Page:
FGI investigating federal energy policy’s impact on Ukraine war, inflation

Following State of the Union, decision to exclude energy sector from Russia sanctions continues to raise questions over U.S. energy priorities and buy American goals

March 2, 2022

(Washington, DC) – The Functional Government Initiative announced today it is seeking information from the federal government on the decision to exclude the Russian energy sector from US sanctions in response to Russia’s invasion into Ukraine. Oil and gas prices have been on the rise since early 2021, tracking several policy decisions to reduce American oil and gas production move the nation towards alternative sources of energy. Indeed, last year financial titan Larry Fink acknowledged the correlation between the pursuit of “green” policies and the nation’s growing inflation problem. 

The geopolitical consequences of the move away from energy independence have gained renewed attention given the recent Russian invasion of Ukraine. Even as the President expressed his desire during SOTU to increase reliance on Made in America and sanctioned the Russian economy in virtually every other area, America has increased oil purchases from Russia to offset the decline in U.S. oil and natural gas production. Now these purchases may be helping finance Putin’s war machine at the same time we are looking for ways to increase sanctions to deter his actions. The conflicting objectives do not end there. While some legislative voices insist that we should stop all Russian imports (including energy), other senior government leaders are both calling for a further reduction of fossil fuels while tapping the Strategic Petroleum Reserve to fend off rising prices.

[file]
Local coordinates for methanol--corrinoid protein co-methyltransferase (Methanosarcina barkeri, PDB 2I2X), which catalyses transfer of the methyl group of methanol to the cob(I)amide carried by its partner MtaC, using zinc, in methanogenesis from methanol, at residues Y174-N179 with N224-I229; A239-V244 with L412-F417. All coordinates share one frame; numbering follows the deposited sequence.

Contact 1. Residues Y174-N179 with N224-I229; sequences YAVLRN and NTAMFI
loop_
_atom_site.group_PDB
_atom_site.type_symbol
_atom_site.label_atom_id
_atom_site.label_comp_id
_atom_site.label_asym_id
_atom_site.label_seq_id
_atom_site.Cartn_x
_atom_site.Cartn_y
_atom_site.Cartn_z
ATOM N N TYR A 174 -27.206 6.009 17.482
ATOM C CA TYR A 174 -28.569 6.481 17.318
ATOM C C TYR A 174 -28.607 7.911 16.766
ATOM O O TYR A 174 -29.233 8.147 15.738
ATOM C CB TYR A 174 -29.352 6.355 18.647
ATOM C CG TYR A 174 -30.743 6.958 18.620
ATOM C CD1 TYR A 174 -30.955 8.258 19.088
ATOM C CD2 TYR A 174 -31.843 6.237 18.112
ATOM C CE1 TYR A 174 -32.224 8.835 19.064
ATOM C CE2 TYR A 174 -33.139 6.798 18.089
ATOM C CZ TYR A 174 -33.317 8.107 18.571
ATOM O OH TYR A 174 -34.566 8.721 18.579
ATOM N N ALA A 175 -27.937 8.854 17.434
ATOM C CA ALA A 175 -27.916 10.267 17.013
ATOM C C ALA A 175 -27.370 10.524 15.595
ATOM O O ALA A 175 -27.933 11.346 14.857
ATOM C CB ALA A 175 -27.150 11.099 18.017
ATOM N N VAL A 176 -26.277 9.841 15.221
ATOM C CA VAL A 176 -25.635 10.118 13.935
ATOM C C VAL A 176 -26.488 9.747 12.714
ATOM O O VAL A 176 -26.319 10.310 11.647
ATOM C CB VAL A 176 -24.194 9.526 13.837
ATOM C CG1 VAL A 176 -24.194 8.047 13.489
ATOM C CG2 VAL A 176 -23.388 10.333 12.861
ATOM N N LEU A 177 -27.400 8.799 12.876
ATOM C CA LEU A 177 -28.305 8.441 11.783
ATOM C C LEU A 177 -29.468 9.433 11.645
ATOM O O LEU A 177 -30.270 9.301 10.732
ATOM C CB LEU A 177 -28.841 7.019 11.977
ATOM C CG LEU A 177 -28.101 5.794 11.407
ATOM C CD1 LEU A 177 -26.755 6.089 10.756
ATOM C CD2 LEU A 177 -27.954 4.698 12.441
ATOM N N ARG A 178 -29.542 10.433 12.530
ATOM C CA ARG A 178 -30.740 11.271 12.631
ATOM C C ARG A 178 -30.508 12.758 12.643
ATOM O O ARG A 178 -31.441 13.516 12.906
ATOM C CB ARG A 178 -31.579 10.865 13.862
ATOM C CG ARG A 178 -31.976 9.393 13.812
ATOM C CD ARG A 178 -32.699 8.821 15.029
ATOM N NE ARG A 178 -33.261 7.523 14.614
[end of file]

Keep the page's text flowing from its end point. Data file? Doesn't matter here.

Last week, FGI announced its efforts to understand whether the government’s senior leaders are prioritizing policies that appear to increase inflation over those that could ease it. In light of the developments abroad, many Americans would likely be surprised to learn that polices aimed at reducing our carbon footprint continue to dominate not only domestic but also foreign policy concerns. FGI will deepen this inquiry to assess what roles inflation, concern over gas prices, and climate change are playing in our foreign policy and how Buy American goals will change the apparent agenda to move away from energy independence.

Peter McGinnis, spokesman for FGI, issued the following statement:

“After last night’s State of the Union, the continued exclusion of the energy sector in the long list of sanctions imposed on Russia is puzzling given the critical role it has played in funding Putin’s invasion into Ukraine. If it turns out that the move away from energy independence is both driving inflation and hampering our ability to punish hostile dictators, the American public is likely to wonder what interests of the American public are actually being advanced. Our information requests into several agencies will explore the basis for the decision to exclude the Russian energy sector from sanctions and whether government officials believe the increased dependence on foreign energy is ultimately beneficial.  This information will allow the public to better understand what is truly happening.”